Saturday, June 18, 2011

Hormones, Meet Mr. Jackman

Pregnancy, it's a strange and mysterious thing.  This trailer for the movie about boxing robots (which I will absolutely, 100% see in theaters), brought my sometimes-pregnant wife to tears.  For real!

Then again, with dialogue like this, who can blame her?

Kid: What are we looking for?

Dad: Anything I can use to put a fighting robot together!

Powerful stuff indeed.


Serial Hedge Trimmer Strikes West Lafayette Lawn

Today, as my sometimes-pregnant wife and I were outdoors reading on a glorious 75-degree Saturday afternoon, an old man came striding along the sidewalk with a pair of hedge clippers.  Following a long, icy glare in our direction, he went on the offensive, snipping away any plant life that had dared encroach from our yard into public space.  Clearly this codger saw it as is duty to keep the walkways of West Lafayette free of impediments.  He wasn't messing around, either.  Snip first, ask questions later--that was his style.  After a furious few seconds of pruning, he was gone in a trail of dust.

I wasn't sure how to react.  Should I have upbraided the old vulture and run him off?  It's true that I'm not the best about maintaining the verge, but I can't help thinking this slightly deranged ancient was overstepping his rights as a fellow citizen and neighbor.  I'll be honest, though; potential senility in combination with sharp garden implements gives me pause.  I didn't want to get too close lest I have a new haircut inflicted on me.  Also, I was drinking beer, and therefore mellow.

The wife and I laughed it off.  Was I right to play the amused spectator?  Should I be more protective of the verdure in the future?  As always, I defer to your wisdom, McBoners.


Friday, June 17, 2011

Not a Baby Blog

Just thought some of you might be interested in a good look at a fetal spine and a heart pump, pump, pumping away at 140 beats/minute, or roughly half as fast as Dad's was racing after today's 0.7 mile run (with a gut full of hamburger, fries and beer).


Thursday, June 16, 2011


In 1954, Roger Bannister ran a mile in less than four minutes, a barrier that many considered beyond the capacity of the human body.  They said it couldn't be done.  He said 'fuck you' and clocked a 3:59.4 right in their faces.  In honor of that indomitable spirit, and in the name of not dying of coronary heart disease before my son reaches his teens, I decided to go for a little jog yesterday.

5:43:97.  That's exactly the time it took to haul my dead-legged carcass across 0.7 miles--exactly the distance from our driveway to the entrance of Happy Hollow Park and back again--of mostly flat terrain.  By the time my 'run' was over, I was cursing Roger Bannister and his lunatic, ego-driven need show the world what a great big fucking deal he was.

Then, as I slumped to the grass, something funny happened.  My oxygen rich blood made its way to my brain.  I was swept into a nether realm of strange colors and geometric shapes.  I was full of energy and thinking clearly for first time in years.  Suddenly I had visions of the man I could be.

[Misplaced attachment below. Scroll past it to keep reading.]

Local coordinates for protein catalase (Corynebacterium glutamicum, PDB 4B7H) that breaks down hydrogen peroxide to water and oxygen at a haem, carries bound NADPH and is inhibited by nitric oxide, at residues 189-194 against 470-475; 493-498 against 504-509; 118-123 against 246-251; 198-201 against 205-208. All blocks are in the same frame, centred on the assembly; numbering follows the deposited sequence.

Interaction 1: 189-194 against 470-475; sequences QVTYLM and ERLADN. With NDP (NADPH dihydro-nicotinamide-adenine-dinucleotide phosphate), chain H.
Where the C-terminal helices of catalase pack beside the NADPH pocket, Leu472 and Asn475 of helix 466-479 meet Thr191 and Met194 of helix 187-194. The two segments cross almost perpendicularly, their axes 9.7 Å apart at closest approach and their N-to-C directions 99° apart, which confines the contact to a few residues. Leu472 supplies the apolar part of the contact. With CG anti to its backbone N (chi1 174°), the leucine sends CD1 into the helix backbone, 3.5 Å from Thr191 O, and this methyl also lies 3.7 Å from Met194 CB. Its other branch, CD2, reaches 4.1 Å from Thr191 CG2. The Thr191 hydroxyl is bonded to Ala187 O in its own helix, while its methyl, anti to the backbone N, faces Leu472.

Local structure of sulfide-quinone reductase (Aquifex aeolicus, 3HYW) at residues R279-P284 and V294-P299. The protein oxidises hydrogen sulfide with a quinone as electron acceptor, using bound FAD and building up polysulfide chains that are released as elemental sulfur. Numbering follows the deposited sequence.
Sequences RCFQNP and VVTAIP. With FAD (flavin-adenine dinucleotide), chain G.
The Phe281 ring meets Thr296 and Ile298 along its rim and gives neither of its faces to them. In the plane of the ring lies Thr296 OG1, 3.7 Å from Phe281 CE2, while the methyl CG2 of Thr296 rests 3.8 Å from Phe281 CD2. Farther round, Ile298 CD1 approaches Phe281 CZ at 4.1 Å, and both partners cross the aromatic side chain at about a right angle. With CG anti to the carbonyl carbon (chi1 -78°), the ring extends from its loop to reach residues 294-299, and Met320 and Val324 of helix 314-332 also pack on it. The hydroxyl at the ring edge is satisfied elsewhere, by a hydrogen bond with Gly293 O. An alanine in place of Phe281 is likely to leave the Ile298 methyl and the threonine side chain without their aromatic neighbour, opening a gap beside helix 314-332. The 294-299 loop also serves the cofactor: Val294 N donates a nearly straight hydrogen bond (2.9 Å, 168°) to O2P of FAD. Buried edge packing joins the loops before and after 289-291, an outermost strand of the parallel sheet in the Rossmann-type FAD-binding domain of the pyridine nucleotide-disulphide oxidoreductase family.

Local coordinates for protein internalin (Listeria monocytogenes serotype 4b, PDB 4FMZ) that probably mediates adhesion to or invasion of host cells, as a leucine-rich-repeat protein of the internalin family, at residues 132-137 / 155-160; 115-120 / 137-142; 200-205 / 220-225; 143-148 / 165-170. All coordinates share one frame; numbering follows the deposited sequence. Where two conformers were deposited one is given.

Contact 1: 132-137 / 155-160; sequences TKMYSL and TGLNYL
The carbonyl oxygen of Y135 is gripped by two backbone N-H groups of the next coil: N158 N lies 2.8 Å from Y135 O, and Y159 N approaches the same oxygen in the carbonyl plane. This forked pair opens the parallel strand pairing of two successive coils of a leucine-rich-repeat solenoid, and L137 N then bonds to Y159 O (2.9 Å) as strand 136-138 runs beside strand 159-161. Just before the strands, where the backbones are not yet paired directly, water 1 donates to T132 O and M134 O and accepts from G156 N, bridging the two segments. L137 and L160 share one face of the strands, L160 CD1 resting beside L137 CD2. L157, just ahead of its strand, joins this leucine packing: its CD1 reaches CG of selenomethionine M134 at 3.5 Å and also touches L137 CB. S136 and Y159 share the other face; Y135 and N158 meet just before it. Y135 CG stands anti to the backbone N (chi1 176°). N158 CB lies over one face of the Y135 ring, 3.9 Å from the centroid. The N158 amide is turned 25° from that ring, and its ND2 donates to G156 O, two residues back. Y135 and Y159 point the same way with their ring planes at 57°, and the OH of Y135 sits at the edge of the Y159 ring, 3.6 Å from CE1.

I wanted more.  That's when I decided to launch, as an alternative to the more recognized exercise regimes of the world, a personal campaign to shatter the five-minute 0.7 mile barrier.  I call it the McBone 0.7 Mile Challenge!

Keep in mind that I haaate running.  I've heard long distance runners speak of the mythical 'runner's high,' a state of being in which all sense of pain and exertion are displaced by some sort of endorphin-rich surge of energy and even, dare I say it, enlightenment.  I confess that, in all the miles I ran in a four-year career on the Firestone High School cross country team, I never once came close to experiencing this sensation.  Scarcely can I remember a moment when running long distances that I wasn't desperately wanting the ordeal to end.  Why the hell did I do it year after year?  I don't fucking know.  Why am I doing this now, when I was on the cusp of achieving an almost perfectly sedentary lifestyle?  Beats me.  All I know is my quest began today, with startling results.


I realize that I can hardly expect to shave off 15+ seconds every time I lace up the New Balances, and I am aware that running farther than 0.7 miles on a regular basis would do wonders in shrinking my time, but let me reemphasize how much I hate running.  My lone incentive, other than setting a good example for the McBonerito, is to shorten these daily torture sessions little by little until they are barely more than a five minute afterthought in my day. Inspiring, right?  I know!  Don't think I can do it?  My hero Roger Bannister has a finger he would like to show you.

Oh, and by the way, when I say 'daily,' that does not mean I will never miss a day.  On the days that I do attempt to establish a personal best, I will post my time on a 'widget' on this blog's handy sidebar.

All those wishing to join me, I say misery loves company.  Feel free to post your own times in the comment section!


Sunday, June 12, 2011

The McBone Birdwatching Journal; Birds Sighted

Downy woodpecker
This weekend featured some first-rate birding, both here at McBone Manor and at Celery Bog Park.

Here's what we sighted:


Hairy woodpecker (2 pairs)

Mourning dove

House finch

Chipping sparrow

Some kind of thrush.  Hell if I could figure out which one.